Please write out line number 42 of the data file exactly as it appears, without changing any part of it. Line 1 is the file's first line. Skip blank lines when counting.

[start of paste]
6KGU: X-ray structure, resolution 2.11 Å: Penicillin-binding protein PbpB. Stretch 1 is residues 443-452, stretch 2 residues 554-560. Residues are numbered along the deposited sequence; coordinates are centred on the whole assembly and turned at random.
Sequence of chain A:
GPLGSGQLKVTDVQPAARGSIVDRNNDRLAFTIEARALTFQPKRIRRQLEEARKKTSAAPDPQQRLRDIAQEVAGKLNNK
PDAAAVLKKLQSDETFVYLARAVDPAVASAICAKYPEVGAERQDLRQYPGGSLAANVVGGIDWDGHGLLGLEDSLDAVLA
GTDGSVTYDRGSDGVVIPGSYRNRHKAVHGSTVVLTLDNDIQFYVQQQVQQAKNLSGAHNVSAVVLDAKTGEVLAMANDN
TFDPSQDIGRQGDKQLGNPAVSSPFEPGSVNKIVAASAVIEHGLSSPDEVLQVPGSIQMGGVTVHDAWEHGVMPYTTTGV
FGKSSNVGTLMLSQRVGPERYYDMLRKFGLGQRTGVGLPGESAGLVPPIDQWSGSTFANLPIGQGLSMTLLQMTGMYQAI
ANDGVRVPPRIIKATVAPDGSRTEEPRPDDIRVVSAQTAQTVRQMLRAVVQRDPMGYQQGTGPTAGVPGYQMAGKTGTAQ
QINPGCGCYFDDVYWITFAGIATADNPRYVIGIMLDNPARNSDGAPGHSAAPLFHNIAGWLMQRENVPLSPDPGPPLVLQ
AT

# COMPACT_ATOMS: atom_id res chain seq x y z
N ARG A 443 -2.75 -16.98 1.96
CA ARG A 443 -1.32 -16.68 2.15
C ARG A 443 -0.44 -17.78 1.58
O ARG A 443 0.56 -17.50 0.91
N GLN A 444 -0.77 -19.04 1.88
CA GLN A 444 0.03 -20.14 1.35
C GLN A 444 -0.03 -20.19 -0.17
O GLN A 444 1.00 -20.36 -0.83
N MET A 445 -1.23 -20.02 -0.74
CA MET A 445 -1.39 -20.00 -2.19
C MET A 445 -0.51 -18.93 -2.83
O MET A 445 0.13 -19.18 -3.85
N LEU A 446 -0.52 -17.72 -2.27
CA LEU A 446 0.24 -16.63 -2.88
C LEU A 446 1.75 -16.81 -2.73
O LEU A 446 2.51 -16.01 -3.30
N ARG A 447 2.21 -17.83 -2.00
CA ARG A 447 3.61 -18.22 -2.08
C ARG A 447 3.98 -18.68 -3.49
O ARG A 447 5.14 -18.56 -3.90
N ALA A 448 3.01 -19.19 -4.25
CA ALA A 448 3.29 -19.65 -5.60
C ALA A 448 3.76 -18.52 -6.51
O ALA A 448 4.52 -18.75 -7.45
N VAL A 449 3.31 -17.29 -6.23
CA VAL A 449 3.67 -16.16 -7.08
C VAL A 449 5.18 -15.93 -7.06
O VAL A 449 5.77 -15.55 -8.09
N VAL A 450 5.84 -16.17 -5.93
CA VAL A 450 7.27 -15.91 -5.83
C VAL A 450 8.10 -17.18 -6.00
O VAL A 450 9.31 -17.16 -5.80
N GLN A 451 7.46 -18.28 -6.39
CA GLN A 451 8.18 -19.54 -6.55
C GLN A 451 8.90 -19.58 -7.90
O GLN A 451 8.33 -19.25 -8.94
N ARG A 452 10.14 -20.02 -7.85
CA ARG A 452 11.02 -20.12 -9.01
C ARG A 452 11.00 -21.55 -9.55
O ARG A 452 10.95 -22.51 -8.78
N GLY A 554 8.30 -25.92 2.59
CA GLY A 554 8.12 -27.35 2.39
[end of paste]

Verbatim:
C VAL A 450 8.10 -17.18 -6.00